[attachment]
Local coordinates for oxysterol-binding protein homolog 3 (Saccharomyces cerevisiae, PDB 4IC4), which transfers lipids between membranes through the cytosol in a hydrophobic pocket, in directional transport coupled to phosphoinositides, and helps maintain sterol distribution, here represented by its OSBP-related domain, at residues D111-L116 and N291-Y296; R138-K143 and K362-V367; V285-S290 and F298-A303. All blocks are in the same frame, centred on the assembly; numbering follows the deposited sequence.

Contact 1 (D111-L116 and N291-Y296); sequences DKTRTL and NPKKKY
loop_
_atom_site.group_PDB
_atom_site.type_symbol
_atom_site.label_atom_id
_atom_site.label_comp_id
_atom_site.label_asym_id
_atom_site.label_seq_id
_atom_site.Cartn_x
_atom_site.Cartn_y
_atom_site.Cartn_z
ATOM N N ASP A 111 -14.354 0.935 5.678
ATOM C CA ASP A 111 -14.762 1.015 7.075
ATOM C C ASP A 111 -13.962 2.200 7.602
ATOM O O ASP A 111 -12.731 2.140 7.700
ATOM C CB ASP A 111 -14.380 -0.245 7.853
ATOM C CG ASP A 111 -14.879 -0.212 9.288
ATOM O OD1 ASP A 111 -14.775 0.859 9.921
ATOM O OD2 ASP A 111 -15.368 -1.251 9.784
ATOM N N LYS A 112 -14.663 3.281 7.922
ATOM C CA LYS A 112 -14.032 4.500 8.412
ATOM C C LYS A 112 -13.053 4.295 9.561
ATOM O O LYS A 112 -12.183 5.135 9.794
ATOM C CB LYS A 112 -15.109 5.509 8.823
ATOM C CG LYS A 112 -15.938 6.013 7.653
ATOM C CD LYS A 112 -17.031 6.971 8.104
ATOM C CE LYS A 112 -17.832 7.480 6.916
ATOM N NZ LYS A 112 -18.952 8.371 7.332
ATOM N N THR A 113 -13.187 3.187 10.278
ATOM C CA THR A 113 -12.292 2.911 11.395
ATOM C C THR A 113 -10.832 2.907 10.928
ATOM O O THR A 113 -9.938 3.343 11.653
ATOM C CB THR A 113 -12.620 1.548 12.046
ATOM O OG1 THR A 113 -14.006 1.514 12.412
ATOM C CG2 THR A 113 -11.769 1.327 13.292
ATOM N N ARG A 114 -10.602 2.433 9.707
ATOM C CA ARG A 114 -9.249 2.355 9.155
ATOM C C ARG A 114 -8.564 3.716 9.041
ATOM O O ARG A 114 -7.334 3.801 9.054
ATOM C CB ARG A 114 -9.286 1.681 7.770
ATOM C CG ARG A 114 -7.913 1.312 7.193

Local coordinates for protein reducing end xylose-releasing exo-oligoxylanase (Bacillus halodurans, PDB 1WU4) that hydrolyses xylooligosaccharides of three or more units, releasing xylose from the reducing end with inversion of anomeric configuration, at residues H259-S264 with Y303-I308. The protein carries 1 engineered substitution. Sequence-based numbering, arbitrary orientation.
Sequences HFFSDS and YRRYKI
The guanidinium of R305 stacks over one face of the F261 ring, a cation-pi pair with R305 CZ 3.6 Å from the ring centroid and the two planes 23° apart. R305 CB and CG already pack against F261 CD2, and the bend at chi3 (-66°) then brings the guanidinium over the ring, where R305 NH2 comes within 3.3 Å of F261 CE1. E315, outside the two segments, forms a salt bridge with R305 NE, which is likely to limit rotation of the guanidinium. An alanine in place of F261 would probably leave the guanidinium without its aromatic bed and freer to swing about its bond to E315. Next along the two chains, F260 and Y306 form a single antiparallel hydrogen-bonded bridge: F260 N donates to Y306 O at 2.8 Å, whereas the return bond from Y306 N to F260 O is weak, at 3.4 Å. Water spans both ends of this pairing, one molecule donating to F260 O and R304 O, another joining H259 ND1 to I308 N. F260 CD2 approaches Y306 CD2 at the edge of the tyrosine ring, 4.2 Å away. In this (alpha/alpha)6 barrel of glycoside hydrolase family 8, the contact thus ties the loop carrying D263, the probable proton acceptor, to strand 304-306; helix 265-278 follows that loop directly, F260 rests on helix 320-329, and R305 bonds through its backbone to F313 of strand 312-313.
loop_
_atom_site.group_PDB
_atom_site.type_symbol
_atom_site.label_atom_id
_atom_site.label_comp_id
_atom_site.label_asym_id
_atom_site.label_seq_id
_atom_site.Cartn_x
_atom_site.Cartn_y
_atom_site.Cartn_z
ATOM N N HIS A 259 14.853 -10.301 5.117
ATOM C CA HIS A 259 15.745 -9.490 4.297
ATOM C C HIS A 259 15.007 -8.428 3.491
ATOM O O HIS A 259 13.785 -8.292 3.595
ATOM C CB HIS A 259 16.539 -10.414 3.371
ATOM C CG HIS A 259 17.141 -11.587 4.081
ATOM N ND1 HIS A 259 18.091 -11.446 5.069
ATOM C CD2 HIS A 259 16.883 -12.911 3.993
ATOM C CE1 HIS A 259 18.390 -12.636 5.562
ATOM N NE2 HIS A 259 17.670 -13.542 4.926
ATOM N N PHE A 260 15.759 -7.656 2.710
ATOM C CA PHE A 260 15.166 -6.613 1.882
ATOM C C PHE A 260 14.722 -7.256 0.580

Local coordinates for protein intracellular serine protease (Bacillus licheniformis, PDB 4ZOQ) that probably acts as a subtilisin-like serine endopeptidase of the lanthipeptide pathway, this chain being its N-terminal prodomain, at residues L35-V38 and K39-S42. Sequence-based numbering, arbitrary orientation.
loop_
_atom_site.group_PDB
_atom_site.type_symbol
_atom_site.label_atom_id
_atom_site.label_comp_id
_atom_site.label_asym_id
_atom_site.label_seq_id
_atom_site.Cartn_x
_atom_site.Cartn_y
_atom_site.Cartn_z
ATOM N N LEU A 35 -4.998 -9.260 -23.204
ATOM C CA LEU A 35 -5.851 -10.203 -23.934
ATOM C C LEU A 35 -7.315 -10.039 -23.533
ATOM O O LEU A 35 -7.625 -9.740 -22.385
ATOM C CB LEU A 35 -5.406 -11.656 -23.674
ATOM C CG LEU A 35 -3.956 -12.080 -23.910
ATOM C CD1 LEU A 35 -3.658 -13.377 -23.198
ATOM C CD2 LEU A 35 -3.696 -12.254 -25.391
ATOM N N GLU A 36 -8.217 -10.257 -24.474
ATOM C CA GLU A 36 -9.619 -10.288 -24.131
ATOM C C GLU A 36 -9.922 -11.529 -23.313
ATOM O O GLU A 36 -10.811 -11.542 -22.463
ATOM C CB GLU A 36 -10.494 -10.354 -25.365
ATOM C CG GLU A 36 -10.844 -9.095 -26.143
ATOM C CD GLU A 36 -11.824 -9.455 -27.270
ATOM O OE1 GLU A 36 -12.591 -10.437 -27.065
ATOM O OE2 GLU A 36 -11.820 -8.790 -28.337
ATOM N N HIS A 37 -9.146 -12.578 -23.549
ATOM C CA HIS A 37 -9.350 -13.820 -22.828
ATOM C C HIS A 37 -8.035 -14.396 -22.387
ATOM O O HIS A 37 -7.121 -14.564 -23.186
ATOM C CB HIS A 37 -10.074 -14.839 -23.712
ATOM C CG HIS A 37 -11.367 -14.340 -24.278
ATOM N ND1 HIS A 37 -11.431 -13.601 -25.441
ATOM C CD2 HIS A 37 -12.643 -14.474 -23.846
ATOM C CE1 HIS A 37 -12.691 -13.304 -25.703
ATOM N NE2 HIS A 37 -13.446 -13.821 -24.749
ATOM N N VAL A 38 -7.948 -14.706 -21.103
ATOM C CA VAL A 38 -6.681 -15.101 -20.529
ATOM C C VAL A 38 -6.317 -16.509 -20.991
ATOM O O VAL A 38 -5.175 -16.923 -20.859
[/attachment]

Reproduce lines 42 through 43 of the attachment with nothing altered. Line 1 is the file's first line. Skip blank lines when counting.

ATOM C CG ARG A 114 -7.913 1.312 7.193

Local coordinates for protein reducing end xylose-releasing exo-oligoxylanase (Bacillus halodurans, PDB 1WU4) that hydrolyses xylooligosaccharides of three or more units, releasing xylose from the reducing end with inversion of anomeric configuration, at residues H259-S264 with Y303-I308. The protein carries 1 engineered substitution. Sequence-based numbering, arbitrary orientation.